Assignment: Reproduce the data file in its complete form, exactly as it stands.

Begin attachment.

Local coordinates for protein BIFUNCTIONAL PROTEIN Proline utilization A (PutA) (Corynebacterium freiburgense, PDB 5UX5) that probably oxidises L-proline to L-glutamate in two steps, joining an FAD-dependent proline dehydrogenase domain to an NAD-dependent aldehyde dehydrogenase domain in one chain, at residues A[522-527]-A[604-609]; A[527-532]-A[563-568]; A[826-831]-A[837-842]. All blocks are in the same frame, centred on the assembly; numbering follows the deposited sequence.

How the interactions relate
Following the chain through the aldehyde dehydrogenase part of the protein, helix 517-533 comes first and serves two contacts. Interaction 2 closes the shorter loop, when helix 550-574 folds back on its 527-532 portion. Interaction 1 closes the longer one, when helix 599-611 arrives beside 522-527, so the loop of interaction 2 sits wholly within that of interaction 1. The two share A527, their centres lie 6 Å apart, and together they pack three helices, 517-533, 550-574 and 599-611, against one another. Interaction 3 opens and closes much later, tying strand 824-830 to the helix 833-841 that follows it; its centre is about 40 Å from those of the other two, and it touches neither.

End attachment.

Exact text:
Local coordinates for protein BIFUNCTIONAL PROTEIN Proline utilization A (PutA) (Corynebacterium freiburgense, PDB 5UX5) that probably oxidises L-proline to L-glutamate in two steps, joining an FAD-dependent proline dehydrogenase domain to an NAD-dependent aldehyde dehydrogenase domain in one chain, at residues A[522-527]-A[604-609]; A[527-532]-A[563-568]; A[826-831]-A[837-842]. All blocks are in the same frame, centred on the assembly; numbering follows the deposited sequence.

How the interactions relate
Following the chain through the aldehyde dehydrogenase part of the protein, helix 517-533 comes first and serves two contacts. Interaction 2 closes the shorter loop, when helix 550-574 folds back on its 527-532 portion. Interaction 1 closes the longer one, when helix 599-611 arrives beside 522-527, so the loop of interaction 2 sits wholly within that of interaction 1. The two share A527, their centres lie 6 Å apart, and together they pack three helices, 517-533, 550-574 and 599-611, against one another. Interaction 3 opens and closes much later, tying strand 824-830 to the helix 833-841 that follows it; its centre is about 40 Å from those of the other two, and it touches neither.